Category Archives: local government

Tatu City & Vision 2030

Tatu City was endorsed as a Kenya Vision 2030 project and an event was held in Nairobi to celebrate the signing and also clear up some misconceptions about the project.

The Future is Urban Mugo Kibati said urbanization is the future, the world over, and it will happen without proper planning, Vimal Shah said that while Kenya is currently about 30% urbanized, by 2030 Kenya (which is just 212 months away), this will have risen to an urbanized population of about 75% urbanized. Are they going to stay in poorly planned cities or better-articulated developments?

What is it? Dr. Gituro Wainaina, who is one of the Vision 2030 secretariat directors said that the message must get out that Tatu is not a gated community, it is where you work or where you sleep. Later it was mentioned that it was a brand new city, that will complement, not replace Nairobi, and at completion will be worth $5 billion – the single biggest FDI injection. It looks new and different from other projects (every toilet in Tatu City will flush with recycled water. Every roof should harvest rainwater!) and the Ruiru Council has embraced the project, are building capacity to manage with Tatu and are are going to reap the benefits of the project, which might lead other municipalities and counties to do that.

Vision 2030 is not about Government Projects: Mugo Kibati said that Vision 2030 is not about government projects and they envision that the majority of projects will be by private investments or government partnerships with the private sector. He said that the Government is only meant to be a facilitator that provides incentives – adding that with Tatu on one hand and the government’s planned technology city in Konza on the other, he is watching the race to see which will complete theirs faster – the public sector or the private sector?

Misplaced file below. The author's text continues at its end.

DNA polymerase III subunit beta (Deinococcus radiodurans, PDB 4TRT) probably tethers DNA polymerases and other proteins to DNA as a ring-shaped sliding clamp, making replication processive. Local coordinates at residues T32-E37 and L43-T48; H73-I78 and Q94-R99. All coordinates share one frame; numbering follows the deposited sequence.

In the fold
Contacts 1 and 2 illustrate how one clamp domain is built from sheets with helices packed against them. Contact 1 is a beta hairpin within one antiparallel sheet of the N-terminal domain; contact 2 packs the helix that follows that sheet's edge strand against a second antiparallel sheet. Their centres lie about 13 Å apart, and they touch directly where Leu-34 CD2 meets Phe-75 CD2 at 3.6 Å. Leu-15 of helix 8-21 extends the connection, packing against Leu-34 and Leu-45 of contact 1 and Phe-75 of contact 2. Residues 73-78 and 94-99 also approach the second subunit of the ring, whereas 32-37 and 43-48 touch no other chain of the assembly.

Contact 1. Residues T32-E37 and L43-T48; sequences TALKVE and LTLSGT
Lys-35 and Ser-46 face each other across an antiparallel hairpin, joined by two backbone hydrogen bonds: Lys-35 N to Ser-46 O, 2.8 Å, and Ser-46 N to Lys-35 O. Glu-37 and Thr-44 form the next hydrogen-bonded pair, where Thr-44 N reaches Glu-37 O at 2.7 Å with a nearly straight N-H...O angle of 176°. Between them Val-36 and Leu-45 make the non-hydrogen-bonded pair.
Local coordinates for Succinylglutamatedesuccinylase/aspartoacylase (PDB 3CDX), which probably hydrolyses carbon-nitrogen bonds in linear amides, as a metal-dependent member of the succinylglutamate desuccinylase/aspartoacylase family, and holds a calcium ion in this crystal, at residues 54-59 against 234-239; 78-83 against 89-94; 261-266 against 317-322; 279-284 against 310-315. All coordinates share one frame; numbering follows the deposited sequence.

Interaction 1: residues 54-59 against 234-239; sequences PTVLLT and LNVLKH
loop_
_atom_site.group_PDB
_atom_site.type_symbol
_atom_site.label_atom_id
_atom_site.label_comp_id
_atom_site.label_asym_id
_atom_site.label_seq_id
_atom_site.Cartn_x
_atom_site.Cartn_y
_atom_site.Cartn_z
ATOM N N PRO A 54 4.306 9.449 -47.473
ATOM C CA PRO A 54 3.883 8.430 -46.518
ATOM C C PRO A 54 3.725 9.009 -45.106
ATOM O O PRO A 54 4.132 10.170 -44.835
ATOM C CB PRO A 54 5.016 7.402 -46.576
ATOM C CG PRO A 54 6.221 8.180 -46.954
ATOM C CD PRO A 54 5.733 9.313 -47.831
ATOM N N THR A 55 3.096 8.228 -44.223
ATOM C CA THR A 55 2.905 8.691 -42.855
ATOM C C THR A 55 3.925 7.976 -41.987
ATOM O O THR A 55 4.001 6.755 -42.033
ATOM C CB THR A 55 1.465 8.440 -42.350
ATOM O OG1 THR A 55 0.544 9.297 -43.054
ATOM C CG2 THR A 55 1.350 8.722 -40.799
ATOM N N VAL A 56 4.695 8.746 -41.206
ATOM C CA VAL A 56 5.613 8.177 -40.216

Nairobi needs 10 Tatu Cities: Tatu will do create 3,000 houses a year in a country that has an annual housing shortage of 35,000 to 40,000 per year. Nyagah said that Nairobi needs another 10 Tatu’s to barely satisfy the demand and that they welcomed other mega housing developments that have been inspired such as Migaa, Thika Greens, and on other towns like Eldoret (Sergoit)

Is Tatu is Destroying Farmland? At a time when the country can’t feed itself adequately, this has been partly attributed to the use of land has been attributed to land use Mugo Kibati said that current 60% farmers in Kenya, are feeding about 80% of the citizens. In future, the government would have to make some harsh decisions about denoting land as agrarian, commercial, residential etc. (in a Land Use Masterplan). Having a 70% urban population in 2030 will still leave 30% in rural areas which is still high. The current subdivision of arable land is unsustainable, and the government has to get more people out of farms and find them employment in other sectors; this will leave arable farming to farmers, who will mechanize, and invest in-agro business; i.e. Farming should be done by professionals, as it is in developed countries like the US that are able more than feed their countries and export surplus with less than 5% of their population being farmers.